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Web services security standards seek to establish trust

With three more specifications on the way and proof that multiple federated identity protocols can co-exist, the Web services world is getting more secure.

Industry cooperation around security in a Web services world has taken several steps forward recently with the announcement that three more specifications in the IBM/Microsoft Web Services (WS-*) Security Roadmap are being submitted to OASIS in September, and a successful interoperability demo involving multiple federated identity protocols. Both took place at the Burton Group's Catalyst Conference last month.

The announcement ... is yet another indication of the industry rallying around interoperability through SOAP-based Web services.
Ari Bixhorn,
director of Web Services StrategyMicrosoft

WS-Trust, WS-SecurityPolicy and WS-SecureConversation build on WS-Security, which was ratified by OASIS in 2004. WS-Trust and WS-SecureConversation were co-authored with vendors such as Actional Corp., BEA Systems Inc., Computer Associates International Inc., Oracle Corp., RSA Security Inc., VeriSign Inc. and others. WS-SecurityPolicy was co-authored with RSA Security and VeriSign.

"While WS-Security defines the basic mechanisms for providing secure messaging, WS-Trust defines extensions to WS-Security that provide ways to establish and broker trust relationships between organizations," said Ari Bixhorn, director of Web services strategy at Microsoft. "It does this by providing a mechanism to move between various security tokens types, including Kerberos, X.509, and SAML [Security Assertion Markup Language]. Typically this is done through the use of a Security Token Service [STS], which is a Web service that issues security tokens that can be trusted by both the sender and receiver of a Web services message."

In a Web services environment, "new supply chains are built to work across multiple systems; this ecosystem can communicate and collaborate securely using open standards," said Venkat Raghavan, program director of Security, Policy and Compliance for IBM Tivoli. "The challenge is, how do we have a common notion of identity and security that works across multiple platforms, technologies, middleware -- across the value chain. WS-Trust gives you a way to homogenize disparate systems."

Organizations already have different technologies in place for authenticating users, Raghavan said. "The goal is not to replace but to leverage existing security technologies to allow business process integration."

Gerry Gebel, a senior analyst at the Burton Group in Midvale, Utah, said WS-Trust is significant, particularly for hybrid environments. "You can give one style of token and request another in return."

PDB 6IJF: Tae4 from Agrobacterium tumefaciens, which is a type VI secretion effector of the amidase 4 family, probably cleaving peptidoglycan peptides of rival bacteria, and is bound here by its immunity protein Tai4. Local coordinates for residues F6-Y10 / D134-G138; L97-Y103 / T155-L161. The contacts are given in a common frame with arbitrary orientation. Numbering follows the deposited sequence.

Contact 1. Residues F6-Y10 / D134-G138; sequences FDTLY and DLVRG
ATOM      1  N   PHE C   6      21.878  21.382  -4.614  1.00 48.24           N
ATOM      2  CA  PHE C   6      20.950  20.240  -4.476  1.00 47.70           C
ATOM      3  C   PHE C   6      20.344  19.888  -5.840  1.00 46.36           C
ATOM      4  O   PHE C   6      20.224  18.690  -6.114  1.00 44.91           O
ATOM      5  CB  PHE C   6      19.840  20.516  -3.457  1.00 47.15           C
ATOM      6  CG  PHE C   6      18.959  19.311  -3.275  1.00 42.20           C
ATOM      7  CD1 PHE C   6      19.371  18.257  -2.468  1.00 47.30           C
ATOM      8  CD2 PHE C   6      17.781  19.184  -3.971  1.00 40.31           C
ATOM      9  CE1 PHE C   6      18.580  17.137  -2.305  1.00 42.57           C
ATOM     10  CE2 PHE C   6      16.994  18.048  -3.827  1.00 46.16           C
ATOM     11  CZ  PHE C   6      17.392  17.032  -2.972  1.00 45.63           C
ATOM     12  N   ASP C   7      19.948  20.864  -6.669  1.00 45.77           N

The second spec, WS-SecurityPolicy, defines general security policy assertions that apply to Web services security. For example, WS-SecurityPolicy would be used to implement the Web Services Interoperability Basic Security Profile (WS-I BSP), according to Anthony Nadalin, distinguished engineer and chief security architect of the IBM Software Group. "Other [examples] include being able to describe the security capabilities and contraints of a Web service."

Meanwhile, WS-SecureConversation "defines extensions to allow security context establishment and sharing, and session key derivation," Nadalin said. "This allows contexts to be established and potentially more efficient keys or new key material to be exchanged, thereby increasing the overall performance and security of the subsequent exchanges."

WS-Trust and WS-Federation, another piece of the WS-* road map, were part of the interoperability demonstration at the conference. The demo featured three scenarios around an automotive supply chain: multiprotocol hubs, multiprotocol translator hubs and protocol translation using WS-Trust STS. Identities were securely managed and exchanged via SAML 1.0, SAML 2.0, Liberty Alliance WS-Federation and WS-Trust protocols.

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"Previous demos focused on a single protocol and a single version of a protocol," Gebel said. "This is a sign of maturity for federation protocols."

The demo showed that "if you're on the auto dealer side and bought a Hewlett-Packard [identity management] product, for example, and another manufacturer bought a different product, they all can make the handshake," said Rebecca Xiong, product marketing manager at DataPower Technology Inc., Cambridge, Mass., one of 14 vendors that participated in the demo. "The more [vendors] supporting protocols, the easier it is for consumers to build out their Web sites and work with partners."

Once OASIS gets the WS-Trust, WS-SecurityPolicy, and WS-SecureConversation specifications, a technical committee will be formed and the standardization process will begin, Nadalin said. As for the remaining specs in the road map -- WS-Federation, WS-Privacy and WS-Authorization -- "IBM has committed to take all the specifications in the WS Security Roadmap to a standards body. I can't comment on when and where these specifications will be taken," Nadalin said. While WS-Federation has already been involved in several interoperability demos, WS-Privacy and WS-Authorization "still remain unpublished at this time."

Microsoft's Bixhorn points to the progress made so far. "The announcement around WS-Trust, WS-SecurityPolicy and WS-SecureConversation is yet another indication of the industry rallying around interoperability through SOAP-based Web services," he said

This story originally appeared at, part of the TechTarget network.

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